jameswjrose said,
It's still theft (please tell me we can agree on that point?) but there needs to be some middle ground on this issue.

No, it is not theft. If I buy a car, copy it, and give it to another person, that person has had no contact with the original seller whatsoever, and I paid for it. No theft has happened here. What has happened is copyright infringement.

TechGuyPA said,
Does anyone else here think C_Guy either works for or has family who work for the RIAA?

Not really.. he's just a hungry troll..

Remember kids.. Don't feed the Trolls!!

Memnochxx said,
No, it is not theft. If I buy a car, copy it, and give it to another person, that person has had no contact with the original seller whatsoever, and I paid for it. No theft has happened here. What has happened is copyright infringement.


Yes, you are correct. In this case this is copyright infringment. However copyright infringment is a form of theft. If I, as a musican, play a song by U2 at a show am I reguired to pay a royalty to U2. If I do not I have commited copyright infringment AND stolen a form of monies that are supposed to be paid to the content creator.

I know I am splitting hairs. The issue is that the RIAA thinks that ANY coping or sharing is theft. And it's that sort of dogma that causes so many people to simply ignore everything they say. Those who create content/merchandise deserve to be paid. I understand the point that additional digital copies have no additional cost to the content creator. Specifically since they are not the ones creating the copies.

There is a cost of creating the additonal copy of a digital object in the energy used by a computer to make the copy. But this is so small as to be almost imeasurable.

What I am saying is that the Content Creators do deserve to be paid AND that the general public should have access to acceptable costs for such product. After all, it shouldn't cost a user $1.00 for a song from iTunes when a CD of 10 songs is $10ish. There are no production and distribution costs with the digital copy. So why $1.00? Because of so many middle men. If there was a site that sold the song for 5 or 10 cents, I BELIEVE that piracy would drop. (not stop)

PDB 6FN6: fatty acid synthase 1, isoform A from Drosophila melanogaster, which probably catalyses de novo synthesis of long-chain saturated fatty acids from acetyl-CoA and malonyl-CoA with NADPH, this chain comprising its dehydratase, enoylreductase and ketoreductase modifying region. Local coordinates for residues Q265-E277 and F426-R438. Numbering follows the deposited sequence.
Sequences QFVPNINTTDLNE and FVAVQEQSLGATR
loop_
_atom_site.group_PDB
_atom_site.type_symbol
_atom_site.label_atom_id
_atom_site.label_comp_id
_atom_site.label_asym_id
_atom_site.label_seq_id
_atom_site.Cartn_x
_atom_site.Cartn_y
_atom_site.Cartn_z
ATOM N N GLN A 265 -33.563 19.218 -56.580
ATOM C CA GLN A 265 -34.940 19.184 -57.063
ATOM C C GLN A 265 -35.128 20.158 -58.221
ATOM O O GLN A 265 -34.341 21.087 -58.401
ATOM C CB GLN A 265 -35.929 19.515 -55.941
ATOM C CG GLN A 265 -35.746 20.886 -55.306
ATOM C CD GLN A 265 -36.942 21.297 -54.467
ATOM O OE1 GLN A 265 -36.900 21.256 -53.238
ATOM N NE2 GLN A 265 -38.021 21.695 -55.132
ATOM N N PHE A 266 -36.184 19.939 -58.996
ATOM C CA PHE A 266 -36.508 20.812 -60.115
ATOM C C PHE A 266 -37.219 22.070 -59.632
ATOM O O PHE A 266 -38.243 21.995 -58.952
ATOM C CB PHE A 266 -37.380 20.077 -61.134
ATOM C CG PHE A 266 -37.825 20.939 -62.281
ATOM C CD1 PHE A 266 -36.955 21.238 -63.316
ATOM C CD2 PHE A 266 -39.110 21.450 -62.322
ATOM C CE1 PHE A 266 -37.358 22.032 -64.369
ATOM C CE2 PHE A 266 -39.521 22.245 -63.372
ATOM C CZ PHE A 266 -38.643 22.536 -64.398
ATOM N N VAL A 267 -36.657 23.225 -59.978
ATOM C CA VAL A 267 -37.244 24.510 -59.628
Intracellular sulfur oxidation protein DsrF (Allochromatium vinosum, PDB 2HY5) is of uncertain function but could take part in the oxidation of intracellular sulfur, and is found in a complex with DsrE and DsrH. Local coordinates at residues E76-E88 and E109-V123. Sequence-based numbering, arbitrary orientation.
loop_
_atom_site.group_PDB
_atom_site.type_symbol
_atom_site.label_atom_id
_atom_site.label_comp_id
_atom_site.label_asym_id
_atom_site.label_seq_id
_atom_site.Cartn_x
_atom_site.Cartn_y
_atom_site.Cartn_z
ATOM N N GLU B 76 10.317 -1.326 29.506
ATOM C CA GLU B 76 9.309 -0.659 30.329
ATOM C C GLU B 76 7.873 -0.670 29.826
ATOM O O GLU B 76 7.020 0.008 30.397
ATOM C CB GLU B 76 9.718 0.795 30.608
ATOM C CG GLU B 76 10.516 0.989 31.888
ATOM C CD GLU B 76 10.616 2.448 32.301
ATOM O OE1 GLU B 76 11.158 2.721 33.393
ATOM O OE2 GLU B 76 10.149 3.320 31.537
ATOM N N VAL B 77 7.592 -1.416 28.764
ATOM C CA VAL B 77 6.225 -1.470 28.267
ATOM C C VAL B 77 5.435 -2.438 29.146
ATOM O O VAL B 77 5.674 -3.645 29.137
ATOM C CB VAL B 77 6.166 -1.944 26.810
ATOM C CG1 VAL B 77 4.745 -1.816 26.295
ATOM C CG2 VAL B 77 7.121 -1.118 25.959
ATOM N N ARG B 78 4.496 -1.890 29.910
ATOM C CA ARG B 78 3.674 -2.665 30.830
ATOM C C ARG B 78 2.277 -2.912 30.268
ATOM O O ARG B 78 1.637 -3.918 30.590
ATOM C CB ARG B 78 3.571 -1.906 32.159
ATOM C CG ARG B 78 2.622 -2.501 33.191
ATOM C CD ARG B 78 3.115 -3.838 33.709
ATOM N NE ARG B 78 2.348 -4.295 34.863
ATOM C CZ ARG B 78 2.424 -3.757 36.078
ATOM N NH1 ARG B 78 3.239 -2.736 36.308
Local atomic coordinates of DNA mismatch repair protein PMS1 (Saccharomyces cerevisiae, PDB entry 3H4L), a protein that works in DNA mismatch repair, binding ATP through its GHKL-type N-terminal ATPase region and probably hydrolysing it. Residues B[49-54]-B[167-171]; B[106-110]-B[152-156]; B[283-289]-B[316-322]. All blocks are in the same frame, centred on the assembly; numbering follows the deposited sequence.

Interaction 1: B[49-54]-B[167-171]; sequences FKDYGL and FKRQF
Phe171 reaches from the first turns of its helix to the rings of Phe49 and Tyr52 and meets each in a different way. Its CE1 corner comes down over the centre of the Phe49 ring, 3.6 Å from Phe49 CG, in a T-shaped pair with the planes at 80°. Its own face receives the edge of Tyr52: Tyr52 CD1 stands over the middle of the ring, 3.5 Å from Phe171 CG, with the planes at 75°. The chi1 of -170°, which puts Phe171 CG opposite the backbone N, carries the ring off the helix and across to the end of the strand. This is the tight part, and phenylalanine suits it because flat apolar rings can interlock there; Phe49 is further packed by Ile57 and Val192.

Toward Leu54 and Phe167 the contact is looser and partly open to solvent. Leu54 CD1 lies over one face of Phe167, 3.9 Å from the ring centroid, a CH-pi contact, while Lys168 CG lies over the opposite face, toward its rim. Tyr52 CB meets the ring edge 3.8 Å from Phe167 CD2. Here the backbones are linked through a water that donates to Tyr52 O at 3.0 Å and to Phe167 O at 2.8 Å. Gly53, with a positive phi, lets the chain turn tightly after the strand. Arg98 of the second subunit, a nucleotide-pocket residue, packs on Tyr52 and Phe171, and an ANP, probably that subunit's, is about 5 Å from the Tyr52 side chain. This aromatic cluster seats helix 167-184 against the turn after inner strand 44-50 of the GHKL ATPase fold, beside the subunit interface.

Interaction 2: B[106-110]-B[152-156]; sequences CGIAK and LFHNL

Thanks for reading.
James

C_Guy (Cable Guy?) ALWAYS takes the pro RIAA/MPAA position, even though the general public has redefined this issue since day one. Only corporate shills are as entrenched in their position as he is. :(

File sharing/P2P to most of us is a "fair use" issue. We were taught to share as children and the media companies still don't realize this is the modern age equivalent of radio and free advertising.

Real PIRACY is a misnomer for bootlegging, wherein criminals profit by selling counterfeit goods illegally...which NO ONE supports.

PS The good news is that we, the modern consumer, control their world now, not vice versa. The RIAA/MPAA companies and sponsors have been trying for years to stem the tide of the inevitable while they try and figure out the future.

With Hulu and iTunes, they are starting to get it, but the truth is that no matter what they do, the digital universe means that they are all going to become renters of their library content one day -- as content creators AND consumers don't really need these onerous scumbag corporate middle men anymore.

C_Guy said,
How terribly embarrassing for Harvard. Surely, if stealing online is ok then we can all run out and steal a chocolate bar.

I don't have time to explain to you what's wrong with that logic, and since I'm not getting paid to do so, the following will have to suffice:

You have the cart before the horse, the cart is loaded with manure, and you're desperately trying to convince the horse that the cart is full of flowers.

All the time, every time, C_Guy never fails to deliver the quality goods that come from the bowl of his bathroom.

Be thankful he always has so much to share, even if some of it is a little "nutty".

TechGuyPA said,
Does anyone else here think C_Guy either works for or has family who work for the RIAA?

+1

@C_Guy

Your comments never fail to crack me up, especially your pro-MS, anti-everything else stance and your assumption that you are the only one who has done Economics 101 and thus wiser than all others.

Looking forward to reading more of your comments.

C_Guy said,